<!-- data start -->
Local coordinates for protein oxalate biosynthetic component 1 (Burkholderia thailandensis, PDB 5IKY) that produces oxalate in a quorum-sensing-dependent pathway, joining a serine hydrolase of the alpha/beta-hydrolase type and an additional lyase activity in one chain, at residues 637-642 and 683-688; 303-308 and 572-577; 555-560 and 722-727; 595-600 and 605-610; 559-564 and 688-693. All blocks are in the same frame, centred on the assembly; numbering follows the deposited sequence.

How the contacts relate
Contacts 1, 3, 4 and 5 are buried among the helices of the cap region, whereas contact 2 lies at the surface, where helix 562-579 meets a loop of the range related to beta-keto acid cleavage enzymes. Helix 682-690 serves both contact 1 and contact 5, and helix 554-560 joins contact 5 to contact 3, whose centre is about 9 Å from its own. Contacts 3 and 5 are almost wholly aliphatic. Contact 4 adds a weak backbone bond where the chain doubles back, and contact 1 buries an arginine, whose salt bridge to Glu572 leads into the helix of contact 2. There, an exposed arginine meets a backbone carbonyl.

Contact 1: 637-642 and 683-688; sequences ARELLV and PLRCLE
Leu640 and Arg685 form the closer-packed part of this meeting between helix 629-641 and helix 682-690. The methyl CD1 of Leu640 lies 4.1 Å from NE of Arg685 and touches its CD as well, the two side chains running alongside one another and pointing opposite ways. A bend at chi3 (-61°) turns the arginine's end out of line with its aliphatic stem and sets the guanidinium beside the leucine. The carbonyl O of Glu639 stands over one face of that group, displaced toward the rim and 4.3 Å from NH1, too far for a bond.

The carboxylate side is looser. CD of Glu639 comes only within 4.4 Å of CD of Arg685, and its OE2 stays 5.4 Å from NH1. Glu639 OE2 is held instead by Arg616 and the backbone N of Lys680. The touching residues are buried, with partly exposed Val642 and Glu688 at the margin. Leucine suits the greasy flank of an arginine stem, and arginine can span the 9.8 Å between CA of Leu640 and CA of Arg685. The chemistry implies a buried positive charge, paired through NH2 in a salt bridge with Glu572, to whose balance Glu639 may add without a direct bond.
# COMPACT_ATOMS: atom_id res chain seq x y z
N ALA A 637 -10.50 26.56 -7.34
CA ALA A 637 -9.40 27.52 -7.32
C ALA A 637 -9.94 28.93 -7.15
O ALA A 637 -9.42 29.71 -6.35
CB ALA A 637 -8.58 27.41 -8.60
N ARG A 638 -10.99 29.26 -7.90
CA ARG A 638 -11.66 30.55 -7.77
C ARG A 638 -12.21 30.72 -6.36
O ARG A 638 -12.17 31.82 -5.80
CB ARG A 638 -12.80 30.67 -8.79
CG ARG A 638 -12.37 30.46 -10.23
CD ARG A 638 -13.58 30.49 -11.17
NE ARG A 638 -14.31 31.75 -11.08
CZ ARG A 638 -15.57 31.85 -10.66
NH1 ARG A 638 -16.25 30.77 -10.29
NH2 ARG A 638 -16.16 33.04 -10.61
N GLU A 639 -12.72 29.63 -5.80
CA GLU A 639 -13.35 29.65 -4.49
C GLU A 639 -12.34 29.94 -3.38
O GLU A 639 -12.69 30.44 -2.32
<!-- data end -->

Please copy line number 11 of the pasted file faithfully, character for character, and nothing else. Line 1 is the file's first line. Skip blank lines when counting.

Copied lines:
O ALA A 637 -9.42 29.71 -6.35